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Much Ado about Nothing

William Shakespeare's Much Ado about Nothing is well-known for incorporating many traditions from the medieval era into the plot. The Provo Theatre Company performed Much Ado about Nothing with slight modification: the plot was in the Year 1918 era.

Though the Provo Theatre Company should be commended for adapting Shakespearean play into 1918 era through technical innuendos like costumes, stage settings, and gestures, there were historical contradictions and inconsistencies to the performance because the many scenes in the plot uniquely typified the fifteenth-century era.

One may feel uncertain about Beatrice demanding Benedick to "kill Claudio," it being "a man's office" to "fight with mine enemy" (4.1.289, 266, 298-99). Does this truly reflect the ordinary response of the people in the early 1900s? It is makes sense that a loyal lady would have such deep compassion for her sweet cousin Hero. We can sincerely show sympathy for Beatrice when she soliloquized: "O that I were a man! [...] O God, that I were a man! [...] O that I were a man for his [Claudio's] sake!" (4.1.303, 306, 317) Hailey Smith, the actor who played Beatrice, bespoke powerfully and beautifully a thirst for vengeance on Hero's calumniator. But Dorothea Kehler, a theatre critic, noted that "the characterization of... Beatrice's insistence on a duel can be explained as traces of medieval customs" (Kehler 11). To which I add: it cannot be explained as traces of late 1910s!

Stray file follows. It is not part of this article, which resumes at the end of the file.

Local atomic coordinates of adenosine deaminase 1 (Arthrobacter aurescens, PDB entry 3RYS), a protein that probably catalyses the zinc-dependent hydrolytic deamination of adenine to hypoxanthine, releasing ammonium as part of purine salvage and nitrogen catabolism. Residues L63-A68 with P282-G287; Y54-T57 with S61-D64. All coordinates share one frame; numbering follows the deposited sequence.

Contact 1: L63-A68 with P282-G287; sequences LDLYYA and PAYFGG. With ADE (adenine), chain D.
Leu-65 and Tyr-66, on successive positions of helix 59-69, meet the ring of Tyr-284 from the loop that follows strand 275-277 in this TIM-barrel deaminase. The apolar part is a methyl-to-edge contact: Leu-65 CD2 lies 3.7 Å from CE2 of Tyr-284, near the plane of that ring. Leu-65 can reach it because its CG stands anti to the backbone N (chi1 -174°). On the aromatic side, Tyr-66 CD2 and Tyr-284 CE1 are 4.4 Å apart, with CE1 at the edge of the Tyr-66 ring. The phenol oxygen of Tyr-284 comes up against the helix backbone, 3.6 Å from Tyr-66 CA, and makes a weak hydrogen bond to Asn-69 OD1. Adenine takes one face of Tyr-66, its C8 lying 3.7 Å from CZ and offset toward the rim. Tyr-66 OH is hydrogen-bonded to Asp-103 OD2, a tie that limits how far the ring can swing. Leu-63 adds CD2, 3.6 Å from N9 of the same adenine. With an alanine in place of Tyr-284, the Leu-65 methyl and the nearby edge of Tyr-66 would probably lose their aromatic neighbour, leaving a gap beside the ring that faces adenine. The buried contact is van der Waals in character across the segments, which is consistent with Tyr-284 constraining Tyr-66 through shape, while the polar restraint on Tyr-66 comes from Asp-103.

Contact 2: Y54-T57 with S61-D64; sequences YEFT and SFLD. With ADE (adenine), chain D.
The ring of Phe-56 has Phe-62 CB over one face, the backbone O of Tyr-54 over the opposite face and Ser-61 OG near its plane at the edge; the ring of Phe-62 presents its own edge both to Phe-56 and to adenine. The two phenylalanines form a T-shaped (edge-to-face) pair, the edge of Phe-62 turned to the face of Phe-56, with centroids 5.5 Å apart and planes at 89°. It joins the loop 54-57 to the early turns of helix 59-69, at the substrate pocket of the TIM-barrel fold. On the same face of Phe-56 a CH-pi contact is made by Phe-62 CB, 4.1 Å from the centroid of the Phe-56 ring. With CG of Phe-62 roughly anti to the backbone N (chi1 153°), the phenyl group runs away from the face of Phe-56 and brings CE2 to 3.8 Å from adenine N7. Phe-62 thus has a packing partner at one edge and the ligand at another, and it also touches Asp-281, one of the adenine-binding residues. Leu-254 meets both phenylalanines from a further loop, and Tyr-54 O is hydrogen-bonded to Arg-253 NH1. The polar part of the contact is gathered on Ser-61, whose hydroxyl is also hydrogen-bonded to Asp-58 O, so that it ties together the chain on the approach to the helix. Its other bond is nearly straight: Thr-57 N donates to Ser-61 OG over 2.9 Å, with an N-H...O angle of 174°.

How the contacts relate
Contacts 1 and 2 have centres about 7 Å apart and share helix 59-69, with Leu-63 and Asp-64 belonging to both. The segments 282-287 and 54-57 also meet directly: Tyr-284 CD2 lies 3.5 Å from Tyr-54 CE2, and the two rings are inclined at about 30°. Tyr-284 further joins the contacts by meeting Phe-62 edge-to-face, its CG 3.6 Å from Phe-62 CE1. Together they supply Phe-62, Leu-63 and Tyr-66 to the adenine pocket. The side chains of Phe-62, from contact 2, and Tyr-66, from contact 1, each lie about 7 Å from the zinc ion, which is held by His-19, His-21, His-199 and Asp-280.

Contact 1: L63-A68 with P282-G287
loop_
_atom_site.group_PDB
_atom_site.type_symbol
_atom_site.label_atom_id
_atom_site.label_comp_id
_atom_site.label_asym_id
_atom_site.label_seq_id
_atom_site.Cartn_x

"This is a play about love, war, and Italy," Christopher Clark, the director of the Provo Theatre Company, writes. "I chose an era, 1918 Sicily, that, to me, reflected all three" ("Much Ado About Nothing," 2006). It is true that the history book reflects that there was a war in the country at the time, but we also read that "by late 1917, it was clear... that they were losing the battle" (Boyd 37). Whichever side of the war Don Pedro's army was in, the joyous responses that Leonato and the ladies' of his household displayed when they found out that their old friends were approaching Messina, and that there were only deaths of "few of any sort, and none of fame" (1.1.7), seemed peculiar and unfamiliar, considering that 1918 era carried more traits and traditions that are more familiar to us than the fifteenth-century era (see 1.1.1-29). It would have been more reasonable if the actors sighed for relief but still wondered in their minds what future the country have in store as a consequence of the war, instead of being so happy just to see Don Pedro's army return. The actors' rejoicing in the Act 1 Scene 1, the very opening of the performance, was, quite frankly, unrealistic.